This theme is very clever. Consistent and interesting. Abbreviation for the Aloha State is embedded in ALOHA SHIRT, abbr. for the Show Me State is embedded in "SHOW ME THE MONEY," etc. Nice. I thought maybe a BAY MARE was a special kind of horse, but it's just ... red-brown horse. That makes it almost the embodiment of a "green paint" answer, except maybe BAY MARE is a more singular, coherent, stand-alone thing than I imagine. I don't know from horses. The phrases aren't all two-worders ("SHOW ME THE MONEY" is the outlier), but I don't think this mild inconsistency matters at all. The gimmick works very nicely. What I *don't* quite understand are the repetitive and highly unwieldy theme clues. Over and over again, "whose start is a state nickname for the state indicated by the circled squares." There has got to be a better way to indicate this—in a note? Or in some other way, much more concisely. This is one of those days where I really wish the NYT dailies had titles. This would be a huge advantage for constructors (who wouldn't always have to be thinking about "revealers" and whose grids could thus accommodate more theme material or be more open); and for solvers ... it adds another level of wordplay. Also, it's just nice when you name things. You name children and pets, why not puzzles? Anyway, all this repetitive (and to my mind unnecessary) clue verbiage was the only real drawback to this otherwise fine Monday.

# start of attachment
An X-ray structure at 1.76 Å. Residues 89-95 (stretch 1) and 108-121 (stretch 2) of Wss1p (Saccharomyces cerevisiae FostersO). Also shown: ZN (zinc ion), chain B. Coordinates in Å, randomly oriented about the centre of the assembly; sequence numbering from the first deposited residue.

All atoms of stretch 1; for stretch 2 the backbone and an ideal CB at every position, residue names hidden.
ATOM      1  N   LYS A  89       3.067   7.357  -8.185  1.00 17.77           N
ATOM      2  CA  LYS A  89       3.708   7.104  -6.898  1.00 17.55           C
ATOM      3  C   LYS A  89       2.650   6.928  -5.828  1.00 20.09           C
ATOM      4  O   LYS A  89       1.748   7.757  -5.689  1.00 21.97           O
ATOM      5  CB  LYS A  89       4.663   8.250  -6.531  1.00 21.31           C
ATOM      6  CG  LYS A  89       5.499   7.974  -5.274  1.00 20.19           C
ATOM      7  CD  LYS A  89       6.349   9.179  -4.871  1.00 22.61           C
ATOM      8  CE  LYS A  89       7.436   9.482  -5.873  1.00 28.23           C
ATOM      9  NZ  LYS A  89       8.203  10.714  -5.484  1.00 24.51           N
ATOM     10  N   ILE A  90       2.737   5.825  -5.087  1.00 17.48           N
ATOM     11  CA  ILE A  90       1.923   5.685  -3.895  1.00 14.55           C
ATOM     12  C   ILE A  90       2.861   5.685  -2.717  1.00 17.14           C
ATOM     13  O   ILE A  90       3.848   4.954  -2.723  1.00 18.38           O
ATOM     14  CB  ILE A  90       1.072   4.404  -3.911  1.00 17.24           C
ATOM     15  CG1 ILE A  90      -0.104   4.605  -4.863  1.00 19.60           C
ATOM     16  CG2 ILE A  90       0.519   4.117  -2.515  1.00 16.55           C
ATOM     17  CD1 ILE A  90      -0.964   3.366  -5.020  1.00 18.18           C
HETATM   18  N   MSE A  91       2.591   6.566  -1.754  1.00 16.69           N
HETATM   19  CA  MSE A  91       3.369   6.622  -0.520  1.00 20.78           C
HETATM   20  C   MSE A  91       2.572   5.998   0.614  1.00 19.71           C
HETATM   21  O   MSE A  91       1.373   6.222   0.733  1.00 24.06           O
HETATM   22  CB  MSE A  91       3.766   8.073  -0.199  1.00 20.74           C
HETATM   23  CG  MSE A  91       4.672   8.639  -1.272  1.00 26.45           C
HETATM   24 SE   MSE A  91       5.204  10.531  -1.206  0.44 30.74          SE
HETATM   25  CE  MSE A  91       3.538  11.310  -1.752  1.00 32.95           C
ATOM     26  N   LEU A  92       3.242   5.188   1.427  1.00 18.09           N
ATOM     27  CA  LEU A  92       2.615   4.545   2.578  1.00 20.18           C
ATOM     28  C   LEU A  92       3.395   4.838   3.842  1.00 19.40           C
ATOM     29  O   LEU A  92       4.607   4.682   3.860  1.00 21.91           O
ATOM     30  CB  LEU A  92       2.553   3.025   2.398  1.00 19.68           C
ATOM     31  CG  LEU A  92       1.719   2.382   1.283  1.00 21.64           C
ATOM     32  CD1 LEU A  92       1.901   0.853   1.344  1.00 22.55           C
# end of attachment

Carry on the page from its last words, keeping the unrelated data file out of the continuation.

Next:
I dropped SOYA in at 1A: Protein-rich bean with no hesitation, but that makes me feel oddly guilty. That is, I *know* it's SOYA because crossword muscle says SOYA but in real life I know only SOY beans, not SOYA beans. I have to believe that corner could do better (esp. as it has YEOW and ASEC and not-everyone-knows-it proper noun BOWEN in it). In fact, the fill really could use a strong upgrade. ISSUE TO is not exactly a sizzler, as longer answers go, and the short stuff is pretty crusty in places (SCAD ELIA! IRKED ELKO!). Strength of the theme keeps the fill from being too much of a distracting nuisance today. I fell into the TRA hole at 6D: La-la lead-in (OOH), but DON HO (of the ALOHA State) got me out (15A: "Tiny Bubbles" singer). Had SO AM I instead of SO DO I, which isn't terribly surprising (27D: "Me, too!"). Gonna go listen to the new Brian ENO now ... seriously.